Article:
25 Weird Beer Names
The bizarre, the clever, the rude and the unintentionally amusing—we drink ‘em all.
Arrogant Bastard (Stone Brewing Co., San Marcos, CA)
Delirium Tremens (Brewery Huyghe, Melle, Belgium)
I’ll Have What The Gentleman on the Floor is Having Barleywine (McGuire’s Irish Pub & Brewery, Pensacola, FL)
Sweaty Betty Blonde (Rockies Brewing, Boulder, CO)
Old Peculier (T & R Theakston Ltd, The Brewery, Masham, England)
Entire Butt English Porter (Salopian Brewing Co., Shrewsbury, England)
Bitter Woman IPA (Tyranena Brewing Co., Lake Mills, WI)
Catcher in the Rye (Rock Bottom, La Jolla, CA)
Polygamy Porter (Wasatch/Utah Brewers Coop, Salt Lake City, UT)
Texas Speedbump IPA (Great Dane Pub & Brewing Co., Madison, WI)
Epidurale (Goose Island Brewing, Chicago, IL)
Old Thunder Pussy (Magnolia Pub & Brewery, San Francisco, CA)
Gluteus Maximus (Tuck’s Brewery, Portland, OR)
DUIPA (Hoptown Brewing, Pleasanton, CA)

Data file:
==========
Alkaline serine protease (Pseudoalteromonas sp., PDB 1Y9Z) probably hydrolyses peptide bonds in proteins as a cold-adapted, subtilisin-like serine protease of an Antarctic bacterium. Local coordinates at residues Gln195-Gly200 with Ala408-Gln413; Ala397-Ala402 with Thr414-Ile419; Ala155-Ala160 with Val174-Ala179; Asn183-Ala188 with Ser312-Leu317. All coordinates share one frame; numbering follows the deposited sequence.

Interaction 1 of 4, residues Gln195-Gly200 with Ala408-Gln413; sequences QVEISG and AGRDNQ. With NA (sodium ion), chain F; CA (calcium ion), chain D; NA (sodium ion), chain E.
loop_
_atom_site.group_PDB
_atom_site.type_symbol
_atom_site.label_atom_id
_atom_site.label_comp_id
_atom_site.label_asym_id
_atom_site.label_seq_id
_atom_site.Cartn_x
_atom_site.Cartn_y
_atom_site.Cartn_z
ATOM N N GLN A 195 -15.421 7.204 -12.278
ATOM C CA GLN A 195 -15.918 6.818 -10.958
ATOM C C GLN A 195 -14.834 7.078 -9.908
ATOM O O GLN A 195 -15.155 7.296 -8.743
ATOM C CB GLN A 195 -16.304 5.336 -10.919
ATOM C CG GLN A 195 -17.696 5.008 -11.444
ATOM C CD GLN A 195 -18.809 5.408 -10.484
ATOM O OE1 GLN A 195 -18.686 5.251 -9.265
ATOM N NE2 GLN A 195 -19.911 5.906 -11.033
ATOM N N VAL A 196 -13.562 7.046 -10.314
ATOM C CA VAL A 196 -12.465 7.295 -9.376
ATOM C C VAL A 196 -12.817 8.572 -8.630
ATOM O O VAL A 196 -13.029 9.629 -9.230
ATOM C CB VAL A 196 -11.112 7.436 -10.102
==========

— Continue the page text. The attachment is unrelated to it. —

Bunghammer Barleywine (BruRm @ Bar, New Haven, CT)
Druid Fluid (Middle Ages Brewing Co., Syracuse, NY)
Olde Bongwater Hemp Porter (Kettle House Brewing Co., Missoula, MT)
Hairy Weasel Hefeweizen (Steelhead Brewery, Eugene, OR)
Scotch de Silly (Brasserie de Silly, Silly, Belgium)
Kiltlifter Scotch Ale (Moylan’s Brewery and Restaurant, Novato, CA)
Studley Ale (Williamsville Brewery, Richmond, VA)
Ebola Stout (Bubba Brewing Group, No Fixed Address)
Skull Splitter (Orkney Brewery, Orkney, UK)
In Heat Wheat (Flying Dog Brewery, Denver, CO)
Dead Guy Ale (Rogue Ales, Newport, OR)
Old Howling Bastard (Blue Point Brewing Co., Patchogue, NY)
Hairy Eyeball Ale (Lagunitas Brewing Co., Petaluma, CA)